It’s the fruit of some hard labour and this is what we do each year to have our own oil:

Each spring we prune the trees. Pruning olive trees is relatively complex and I’m still getting the hang of it. Some people here do their pruning in November or December when they collect the olives. That’s not good practice though as it can be bad for the tree – letting disease in to the cut areas - and it’s also bad for production. We prune as the weather gets warmer, before the flowers arrive on the branches. The most commonly grown variety here is the verdale, or aglandou, which is seen as the traditional olive tree of Provence - but the salonenque, berruguette and grossane are not uncommon. We have mainly verdales but the oil can be a bit bitter so we temper it with a small percentage of olives from trees of the other varieties.

People are often confused about the colour of olives, asking if my olives are black or green? The answer is that they’re both. A black, bluish-black, dark red or purple olive is just one which is more mature than a green olive. Another common misunderstanding concerns the ramassage, the harvesting of olives. People tend to be surprised that it’s done in November or December, and sometimes – depending on the weather - in January. But that’s when they ripen. And in fact, the combination of timing and weather has a big effect on the quantity of oil generated. If the olives are picked too early, during warm autumn weather, they’ll produce less oil per kilo because their flesh holds too much water. After the first frosts, they dry out a bit and get a little wrinkled in appearance. It’s the cold that begins to dry them out, and in consequence you pay the mill less per kilo for the pressing. All that has been lost is water, not oil. As we currently pay the mill 50 centimes for each kilo they press for us, it makes sense to wait as long as possible before harvesting. On the other hand, picking olives outside all day when it’s freezing cold is pretty unpleasant. This year we got them in during December, but before the weather got cold. Up in the trees on special 3-cornered ladders, looking out at the Alpilles or up at the clear blue sky, and stopping for long lunches in the sunny open air was a pleasure.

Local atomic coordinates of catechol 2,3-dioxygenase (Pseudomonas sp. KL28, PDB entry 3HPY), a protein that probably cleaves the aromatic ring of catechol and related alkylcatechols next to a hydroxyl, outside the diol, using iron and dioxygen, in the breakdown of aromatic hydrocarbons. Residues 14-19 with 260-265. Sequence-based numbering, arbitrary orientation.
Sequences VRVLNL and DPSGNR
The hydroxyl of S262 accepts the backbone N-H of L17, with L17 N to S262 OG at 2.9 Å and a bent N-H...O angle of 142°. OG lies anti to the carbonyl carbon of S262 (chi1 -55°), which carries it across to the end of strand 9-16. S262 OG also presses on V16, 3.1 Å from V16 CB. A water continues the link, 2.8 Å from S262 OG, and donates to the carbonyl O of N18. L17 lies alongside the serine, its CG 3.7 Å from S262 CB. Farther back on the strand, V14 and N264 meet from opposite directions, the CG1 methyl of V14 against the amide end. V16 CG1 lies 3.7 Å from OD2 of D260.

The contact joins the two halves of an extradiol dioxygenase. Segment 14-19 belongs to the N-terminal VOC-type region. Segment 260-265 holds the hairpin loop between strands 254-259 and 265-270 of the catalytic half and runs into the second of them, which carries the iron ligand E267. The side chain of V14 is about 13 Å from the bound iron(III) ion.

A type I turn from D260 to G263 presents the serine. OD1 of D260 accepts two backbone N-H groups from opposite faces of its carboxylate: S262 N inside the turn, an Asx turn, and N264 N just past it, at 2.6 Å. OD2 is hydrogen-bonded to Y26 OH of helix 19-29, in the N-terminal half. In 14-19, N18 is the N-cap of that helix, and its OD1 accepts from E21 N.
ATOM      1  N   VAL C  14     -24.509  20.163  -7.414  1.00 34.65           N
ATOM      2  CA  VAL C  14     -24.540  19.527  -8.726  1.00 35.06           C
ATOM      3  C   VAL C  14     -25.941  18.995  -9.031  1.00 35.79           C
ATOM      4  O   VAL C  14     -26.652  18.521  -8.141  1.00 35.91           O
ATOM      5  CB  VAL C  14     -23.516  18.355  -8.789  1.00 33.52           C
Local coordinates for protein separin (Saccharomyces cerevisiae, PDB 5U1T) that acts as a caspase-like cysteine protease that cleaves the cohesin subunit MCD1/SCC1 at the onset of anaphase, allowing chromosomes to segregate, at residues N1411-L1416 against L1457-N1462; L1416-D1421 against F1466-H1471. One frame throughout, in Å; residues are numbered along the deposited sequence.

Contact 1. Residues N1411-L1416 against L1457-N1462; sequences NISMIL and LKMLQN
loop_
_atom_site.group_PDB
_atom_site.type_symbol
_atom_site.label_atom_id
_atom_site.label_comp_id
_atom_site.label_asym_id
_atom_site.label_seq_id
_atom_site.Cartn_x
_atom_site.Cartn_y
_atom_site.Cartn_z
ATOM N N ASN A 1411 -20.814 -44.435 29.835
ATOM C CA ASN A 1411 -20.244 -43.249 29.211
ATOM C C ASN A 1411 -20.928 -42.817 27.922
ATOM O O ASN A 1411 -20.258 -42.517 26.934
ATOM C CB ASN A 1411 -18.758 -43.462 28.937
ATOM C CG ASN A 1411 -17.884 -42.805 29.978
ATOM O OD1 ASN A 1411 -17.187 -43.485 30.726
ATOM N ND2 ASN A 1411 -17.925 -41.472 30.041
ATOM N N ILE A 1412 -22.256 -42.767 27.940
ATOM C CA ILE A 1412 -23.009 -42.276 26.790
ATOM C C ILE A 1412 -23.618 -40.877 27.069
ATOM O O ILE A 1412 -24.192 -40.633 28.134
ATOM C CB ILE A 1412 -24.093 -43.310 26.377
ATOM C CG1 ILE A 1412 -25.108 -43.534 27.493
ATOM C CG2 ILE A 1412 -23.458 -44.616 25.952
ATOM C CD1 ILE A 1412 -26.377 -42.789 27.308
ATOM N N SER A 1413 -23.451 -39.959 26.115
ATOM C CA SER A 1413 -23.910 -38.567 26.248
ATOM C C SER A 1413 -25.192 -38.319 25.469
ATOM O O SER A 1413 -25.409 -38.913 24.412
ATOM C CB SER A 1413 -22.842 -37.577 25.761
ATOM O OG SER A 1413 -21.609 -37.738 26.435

We picked by hand and using rateaus, small ‘rakes’, but watched a bit enviously as a neighbour used his newly-acquired machine that shakes the olives from the branches and into the nets. He was able to work several times faster than we were, even though the machine was a bit too powerful and whipped a lot of his olives off into the grass, wide of the nets. Next winter, he’ll buy bigger nets and so will we, learning from his experience, if we decide to buy a machine.